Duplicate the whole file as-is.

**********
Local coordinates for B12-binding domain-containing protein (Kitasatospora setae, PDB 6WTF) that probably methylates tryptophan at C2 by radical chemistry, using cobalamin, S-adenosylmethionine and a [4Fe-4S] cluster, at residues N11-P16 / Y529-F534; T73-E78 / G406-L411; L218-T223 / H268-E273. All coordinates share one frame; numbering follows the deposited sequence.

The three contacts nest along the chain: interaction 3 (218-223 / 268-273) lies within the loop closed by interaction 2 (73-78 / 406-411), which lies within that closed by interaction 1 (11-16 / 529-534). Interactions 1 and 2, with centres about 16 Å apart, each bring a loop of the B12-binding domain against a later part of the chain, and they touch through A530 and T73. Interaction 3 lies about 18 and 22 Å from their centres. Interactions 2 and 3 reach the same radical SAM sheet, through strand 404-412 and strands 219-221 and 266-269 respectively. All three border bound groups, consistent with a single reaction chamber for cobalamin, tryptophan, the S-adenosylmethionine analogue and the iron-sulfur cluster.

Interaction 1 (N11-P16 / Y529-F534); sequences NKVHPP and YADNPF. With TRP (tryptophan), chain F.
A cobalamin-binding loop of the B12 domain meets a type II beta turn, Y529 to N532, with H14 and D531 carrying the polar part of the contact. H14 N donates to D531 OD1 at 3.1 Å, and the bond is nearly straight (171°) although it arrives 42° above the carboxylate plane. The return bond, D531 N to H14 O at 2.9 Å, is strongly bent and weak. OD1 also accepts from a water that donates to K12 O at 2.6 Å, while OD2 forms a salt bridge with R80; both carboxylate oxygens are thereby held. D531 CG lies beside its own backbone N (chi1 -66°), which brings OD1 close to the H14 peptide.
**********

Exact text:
Local coordinates for B12-binding domain-containing protein (Kitasatospora setae, PDB 6WTF) that probably methylates tryptophan at C2 by radical chemistry, using cobalamin, S-adenosylmethionine and a [4Fe-4S] cluster, at residues N11-P16 / Y529-F534; T73-E78 / G406-L411; L218-T223 / H268-E273. All coordinates share one frame; numbering follows the deposited sequence.

The three contacts nest along the chain: interaction 3 (218-223 / 268-273) lies within the loop closed by interaction 2 (73-78 / 406-411), which lies within that closed by interaction 1 (11-16 / 529-534). Interactions 1 and 2, with centres about 16 Å apart, each bring a loop of the B12-binding domain against a later part of the chain, and they touch through A530 and T73. Interaction 3 lies about 18 and 22 Å from their centres. Interactions 2 and 3 reach the same radical SAM sheet, through strand 404-412 and strands 219-221 and 266-269 respectively. All three border bound groups, consistent with a single reaction chamber for cobalamin, tryptophan, the S-adenosylmethionine analogue and the iron-sulfur cluster.

Interaction 1 (N11-P16 / Y529-F534); sequences NKVHPP and YADNPF. With TRP (tryptophan), chain F.
A cobalamin-binding loop of the B12 domain meets a type II beta turn, Y529 to N532, with H14 and D531 carrying the polar part of the contact. H14 N donates to D531 OD1 at 3.1 Å, and the bond is nearly straight (171°) although it arrives 42° above the carboxylate plane. The return bond, D531 N to H14 O at 2.9 Å, is strongly bent and weak. OD1 also accepts from a water that donates to K12 O at 2.6 Å, while OD2 forms a salt bridge with R80; both carboxylate oxygens are thereby held. D531 CG lies beside its own backbone N (chi1 -66°), which brings OD1 close to the H14 peptide.